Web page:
We had a bit of an unintentional celebration over the next few weeks. There was a lot of chatter about “SRE’s migrations” (credit where credit is due, this should be “R&D’s migrations”) and how by implementing a process, we were able to complete a number of migrations all the way.
As a result, teams started to ask or consult with SRE about the process for many “migration” topics that I mentioned at the beginning of this post—moving customer data, removing tech debt, consolidating databases, etc.
To me, this was by far the biggest point to celebrate beyond completing the migration: we’re talking about removing tech debt and, when we are, we’re talking about how teams should have a plan in place to run their own successful migrations!
I’m awarding +10 experience points to Vendasta for this success! I’d also like to award an extra +10 experience points to Jenna Barth for making some great images for this blog. Thanks, Jenna!
This section provides a checklist that can serve as a starting point for your migration.
- Is there a clear definition of “done” established for a successful outcome? If not, work until that is complete.
- Measure what work needs to be completed to work towards a successful outcome. Make a list.
- if needed, establish a pattern to determine the list – this will help you audit your completion step.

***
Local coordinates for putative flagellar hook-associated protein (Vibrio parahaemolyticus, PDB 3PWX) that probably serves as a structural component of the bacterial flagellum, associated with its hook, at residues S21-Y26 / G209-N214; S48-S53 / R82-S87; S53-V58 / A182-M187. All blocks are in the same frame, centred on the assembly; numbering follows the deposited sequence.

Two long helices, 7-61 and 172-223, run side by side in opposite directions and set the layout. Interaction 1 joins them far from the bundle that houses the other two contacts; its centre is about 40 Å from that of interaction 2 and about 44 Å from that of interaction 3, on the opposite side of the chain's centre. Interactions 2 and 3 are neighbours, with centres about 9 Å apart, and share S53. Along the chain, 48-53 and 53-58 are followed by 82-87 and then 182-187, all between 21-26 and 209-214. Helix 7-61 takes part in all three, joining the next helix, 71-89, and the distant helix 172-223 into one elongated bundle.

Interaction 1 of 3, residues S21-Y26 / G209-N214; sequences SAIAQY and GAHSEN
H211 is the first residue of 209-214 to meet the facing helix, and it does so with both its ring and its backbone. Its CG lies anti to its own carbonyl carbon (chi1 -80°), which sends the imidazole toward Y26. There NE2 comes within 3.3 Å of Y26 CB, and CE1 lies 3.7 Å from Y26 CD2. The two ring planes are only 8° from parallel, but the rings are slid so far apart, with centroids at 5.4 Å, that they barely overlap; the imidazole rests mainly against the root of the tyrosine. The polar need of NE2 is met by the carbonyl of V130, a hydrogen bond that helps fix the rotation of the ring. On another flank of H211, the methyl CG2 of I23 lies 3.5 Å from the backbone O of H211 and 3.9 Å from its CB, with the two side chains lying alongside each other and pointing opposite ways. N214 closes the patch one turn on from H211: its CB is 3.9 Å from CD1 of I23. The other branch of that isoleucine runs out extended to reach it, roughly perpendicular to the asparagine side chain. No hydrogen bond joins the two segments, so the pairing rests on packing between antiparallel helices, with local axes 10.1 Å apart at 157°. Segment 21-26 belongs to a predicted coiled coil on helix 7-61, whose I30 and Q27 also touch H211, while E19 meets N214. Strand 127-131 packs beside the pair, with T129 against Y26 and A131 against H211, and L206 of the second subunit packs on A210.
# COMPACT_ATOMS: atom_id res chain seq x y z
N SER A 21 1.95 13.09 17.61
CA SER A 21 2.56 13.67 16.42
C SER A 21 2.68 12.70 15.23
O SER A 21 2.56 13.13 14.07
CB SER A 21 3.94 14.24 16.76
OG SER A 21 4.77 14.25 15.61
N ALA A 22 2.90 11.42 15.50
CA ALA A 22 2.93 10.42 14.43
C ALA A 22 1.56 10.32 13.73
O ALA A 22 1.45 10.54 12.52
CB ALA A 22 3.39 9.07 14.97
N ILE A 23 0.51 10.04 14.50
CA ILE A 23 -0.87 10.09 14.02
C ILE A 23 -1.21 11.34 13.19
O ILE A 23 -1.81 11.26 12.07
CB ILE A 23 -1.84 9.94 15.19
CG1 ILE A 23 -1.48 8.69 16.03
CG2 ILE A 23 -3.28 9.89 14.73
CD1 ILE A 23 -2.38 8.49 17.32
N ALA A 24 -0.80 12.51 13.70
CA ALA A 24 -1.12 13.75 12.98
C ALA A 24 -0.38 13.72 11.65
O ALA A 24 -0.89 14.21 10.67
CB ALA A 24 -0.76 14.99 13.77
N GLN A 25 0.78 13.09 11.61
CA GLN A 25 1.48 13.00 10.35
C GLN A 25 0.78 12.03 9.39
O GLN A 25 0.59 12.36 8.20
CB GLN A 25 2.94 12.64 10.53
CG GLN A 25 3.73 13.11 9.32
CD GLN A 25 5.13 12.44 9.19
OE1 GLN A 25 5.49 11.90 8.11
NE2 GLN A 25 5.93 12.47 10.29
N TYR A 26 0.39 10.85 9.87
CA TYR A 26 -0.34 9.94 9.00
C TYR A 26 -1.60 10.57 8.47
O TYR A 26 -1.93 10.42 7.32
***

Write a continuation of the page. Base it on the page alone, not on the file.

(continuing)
- Based on the work above, create a landing page to organize everything. Have a place for:
- tracking the progress of work (put the work into a table or a similar tracking mechanism).
- the target timeline for the migration
- how-tos, help, references
- sample code
- Announce the migration in an unambiguous way. Provide details and dates, establish any definitions you need to establish, and assign the work.
- check-in every week – what is working, what isn’t working? Refine the plan if needed
- communicate frequently and in different venues – newsletter, group message, email, presentation, etc.
- test before deleting any resources
- complete a retrospective ceremony reflecting on:
- what worked and what didn’t
- capture highlights of the experience, and improving future iterations by updating your framework
- celebrate when complete